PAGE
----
The Counsellor

Cormac McCarthy

24 October 2013
160 pages


Brought to the screen by Ridley Scott (Alien, Blade Runner) and starring Michael Fassbender, The Counselor is an original screenplay from the legendary author of No Country for Old Men and The Road, Cormac McCarthy.

'McCarthy has delivered a brutal study in grief' – Empire, on the film

A man, unnamed, wants to be rich. So entranced is he by this need, and the desire to impress his fiancée, that he works his contacts to become involved in a high-risk game: drug-smuggling across the US-Mexico border.

His contacts in the cocaine trade are mysterious, corrupt and seductive. They speak of a device called 'the bolito' which, around the neck of its victim, constricts and decapitates. They warn of the Mexican cartels, whose brutality is without mercy.

And so it is, as the action crosses into Mexico, the Counselor's life becomes darker, more violent and more sexually disturbing than he had imagined possible. Deft and shocking, The Counselor is a tale of the treacherous balance between risk and consequence.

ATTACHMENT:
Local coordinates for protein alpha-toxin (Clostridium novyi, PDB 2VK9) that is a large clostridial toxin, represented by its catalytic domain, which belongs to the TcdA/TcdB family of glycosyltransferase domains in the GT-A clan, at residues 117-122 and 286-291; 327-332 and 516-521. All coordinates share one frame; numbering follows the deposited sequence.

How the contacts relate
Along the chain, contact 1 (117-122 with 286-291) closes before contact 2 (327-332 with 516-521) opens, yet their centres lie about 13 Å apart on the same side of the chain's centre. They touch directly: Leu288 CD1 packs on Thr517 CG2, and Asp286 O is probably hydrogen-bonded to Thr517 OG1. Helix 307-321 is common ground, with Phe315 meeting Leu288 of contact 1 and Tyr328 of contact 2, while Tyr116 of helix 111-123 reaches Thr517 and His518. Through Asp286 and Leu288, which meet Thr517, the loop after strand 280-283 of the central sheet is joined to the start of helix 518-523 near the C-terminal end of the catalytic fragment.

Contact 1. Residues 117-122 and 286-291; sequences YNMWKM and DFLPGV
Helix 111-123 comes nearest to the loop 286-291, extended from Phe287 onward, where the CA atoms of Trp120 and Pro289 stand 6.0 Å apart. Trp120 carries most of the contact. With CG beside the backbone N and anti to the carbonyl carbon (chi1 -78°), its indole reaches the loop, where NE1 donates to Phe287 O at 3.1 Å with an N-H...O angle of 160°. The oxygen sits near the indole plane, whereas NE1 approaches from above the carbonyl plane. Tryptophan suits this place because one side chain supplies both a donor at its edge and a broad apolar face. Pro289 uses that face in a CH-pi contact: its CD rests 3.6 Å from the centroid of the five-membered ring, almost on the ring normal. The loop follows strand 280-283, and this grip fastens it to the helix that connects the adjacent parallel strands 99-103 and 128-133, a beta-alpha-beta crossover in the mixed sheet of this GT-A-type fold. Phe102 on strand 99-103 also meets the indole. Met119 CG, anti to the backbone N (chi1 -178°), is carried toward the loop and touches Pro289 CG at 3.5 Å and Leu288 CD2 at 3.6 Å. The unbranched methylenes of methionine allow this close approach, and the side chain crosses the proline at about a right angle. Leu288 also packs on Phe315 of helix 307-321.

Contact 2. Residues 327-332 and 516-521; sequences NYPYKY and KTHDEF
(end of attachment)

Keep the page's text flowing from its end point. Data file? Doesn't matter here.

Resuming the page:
'[A] great, misunderstood film' – Esquire, on the film

Praise for Cormac McCarthy:

‘McCarthy worked close to some religious impulse, his books were terrifying and absolute’ – Anne Enright, author of The Green Road and The Wren, The Wren

'His prose takes on an almost biblical quality, hallucinatory in its effect and evangelical in its power' – Stephen King, author of The Shining and the Dark Tower series

'[I]n presenting the darker human impulses in his rich prose, [McCarthy] showed readers the necessity of facing up to existence' – Annie Proulx, author of Brokeback Mountain

No Country for Old Men on a bender
The real stars of director Ridley Scott's moody, bloody crime thriller The Counselor aren't Fassbender, Bardem, Diaz, Cruz, or Pitt but writer Cormac McCarthy's words
Scott and McCarthy have created a film that in less accomplished hands could have slumped into melodrama, but that retains the grim humour, and the granitic implacability, of a classic morality tale